Describe a significant faculty relationship

Read how a variety of BU students responded to the same question.

Describe a significant faculty relationship.

Victoria Gonzales Canalle, Class of 2023

Victoria’s Answer: I had Stacy Mattingly, in the College of Arts & Sciences for Writing 120, a First-Year Writing Seminar. She was such a great teacher. There were 12 or 13 people in the class and it was the most talkative class I’d ever been in. Very interesting writers, from various parts of the world. Stacy Mattingly created such a great, safe environment. She really pushed us as students and gave great feedback. The way that she trained us to write made me realize that I could actually write well.

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Surya Pulukuri, Class of 2021

Surya’s Answer: Dr. Binyomin Abrams in the chemistry department taught my first-year pre-lab. His teaching style was amazing, and he always knew how to take our learning a step further. He had a great way of connecting the things we were learning to neuroscience, the humanities, and even religion, to how he thinks about things that science can’t explain.

That was a really deep and meaningful relationship, to go beyond your own subject matter and talk about your personal beliefs without just impressing them upon students. I worked for him as a course assistant for several years, and I’m still working for him now. I wouldn’t have gone into education research if he hadn’t helped me discover this interest.

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Stephanie Gonzalez, Class of 2021

Stephanie’s Answer: The thing that I liked most about the neuroscience program is that the faculty and staff are really well integrated into student life. You’d come into the office and you can talk to the director, talk to the administrator, talk to the lab techs. They all know each other and they all know you. It was like a family. I had a really close relationship with Paul Lipton, who was the director of the program at the time. I’ve cried in his office so many times, “What do I do with my life?” He gave us advice, he’d come to lunch with us, once he invited us to his apartment for a meal. We just talked about neuroscience and our interests. We had a really close relationship with him. I still talk to him often.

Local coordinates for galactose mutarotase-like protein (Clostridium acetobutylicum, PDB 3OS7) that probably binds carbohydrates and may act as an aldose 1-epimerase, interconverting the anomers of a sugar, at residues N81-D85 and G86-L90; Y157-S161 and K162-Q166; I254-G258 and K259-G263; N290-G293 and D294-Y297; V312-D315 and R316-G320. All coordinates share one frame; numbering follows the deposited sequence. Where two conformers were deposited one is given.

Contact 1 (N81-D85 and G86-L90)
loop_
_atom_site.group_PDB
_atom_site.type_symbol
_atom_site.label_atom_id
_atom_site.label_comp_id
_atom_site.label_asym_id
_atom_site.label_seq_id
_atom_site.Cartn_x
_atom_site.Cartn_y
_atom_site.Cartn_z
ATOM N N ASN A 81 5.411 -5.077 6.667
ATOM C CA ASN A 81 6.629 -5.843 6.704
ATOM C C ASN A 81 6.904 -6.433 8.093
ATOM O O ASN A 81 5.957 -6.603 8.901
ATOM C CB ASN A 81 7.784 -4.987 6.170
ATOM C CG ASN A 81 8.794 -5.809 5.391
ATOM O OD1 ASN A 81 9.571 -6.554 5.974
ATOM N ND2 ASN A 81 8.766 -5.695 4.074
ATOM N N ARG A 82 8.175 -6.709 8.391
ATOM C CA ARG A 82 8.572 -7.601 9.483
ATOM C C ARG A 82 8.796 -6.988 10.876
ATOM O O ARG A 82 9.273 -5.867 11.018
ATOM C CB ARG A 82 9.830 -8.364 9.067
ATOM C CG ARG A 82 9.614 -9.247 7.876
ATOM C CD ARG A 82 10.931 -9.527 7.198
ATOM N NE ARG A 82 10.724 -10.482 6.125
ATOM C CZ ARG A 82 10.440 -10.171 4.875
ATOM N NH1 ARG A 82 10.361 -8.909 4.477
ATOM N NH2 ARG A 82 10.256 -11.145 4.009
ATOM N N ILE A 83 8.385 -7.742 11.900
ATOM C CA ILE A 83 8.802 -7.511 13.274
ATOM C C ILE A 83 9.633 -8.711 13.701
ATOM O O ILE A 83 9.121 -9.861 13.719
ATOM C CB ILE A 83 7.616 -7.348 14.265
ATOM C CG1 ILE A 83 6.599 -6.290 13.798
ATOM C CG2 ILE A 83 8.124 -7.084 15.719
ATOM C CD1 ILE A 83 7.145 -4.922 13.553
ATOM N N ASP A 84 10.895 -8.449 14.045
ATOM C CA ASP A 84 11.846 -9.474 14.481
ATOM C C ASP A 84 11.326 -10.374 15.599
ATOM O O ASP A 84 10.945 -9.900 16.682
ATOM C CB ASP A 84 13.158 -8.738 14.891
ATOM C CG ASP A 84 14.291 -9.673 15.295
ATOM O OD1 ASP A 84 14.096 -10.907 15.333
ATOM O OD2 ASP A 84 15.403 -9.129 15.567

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Jeff Sagurton, Class of 2022

Jeff’s Answer: All three of my private BU percussion professors: Kyle Brightwell, Tim Genis, and Sam Solomon. One of the unique things about being a music student is you study with these faculty members from the time you first get here to when you graduate. Since I was a first-year student, they have been incredible mentors. They’ve always been super supportive and created positive learning environments. They’ve helped me grow so much as a musician, as a performer, as well as just as a person. They’ve helped me become more mature.

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Brandy Moser, Class of 2021

Brandy’s Answer: It’s hard to pick just one. I’d have to say Dr. Paula Quatromoni in the nutrition department. My first year, I decided to email professors whose research I thought was interesting. I was nowhere near becoming a nutrition major and wasn’t even in Sargent. Dr. Quatromoni responded within 20 minutes. She had no idea who I was and sent me back this long email, describing her work, asking me questions. It was a very defining BU moment for me, just realizing how open professors are to talking to you about their research, getting to know you, and getting involved with you.

When I joined Sargent for my second major, Dr. Quatromoni became my mentor. I got to study with her for a month in Italy for the Mediterranean diet program, which was a phenomenal experience. She put me in touch with someone at the Tufts nutrition lab where I did my practicum. She wrote my recommendation for grad school. But, you know, I never had Dr. Quatromoni as a professor for a course, except in Italy. She teaches graduate students primarily. But she was so influential in my decision to pursue nutrition, to study abroad, to work in a lab, and to continue on to grad school.

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Dena Ciampi, Class of 2022

Dena’s Answer: The social science professor who taught my class first year in the spring, and also over the summer in London: Professor Michael Holm. I really loved his class, the discussions were so insightful. I would go to office hours with questions about the readings or papers that we were writing, and he was always engaging. I remember discussing primary source readings and some of them were hundreds of years old. He helped me see the connections to the present day, even though they were written so long ago.

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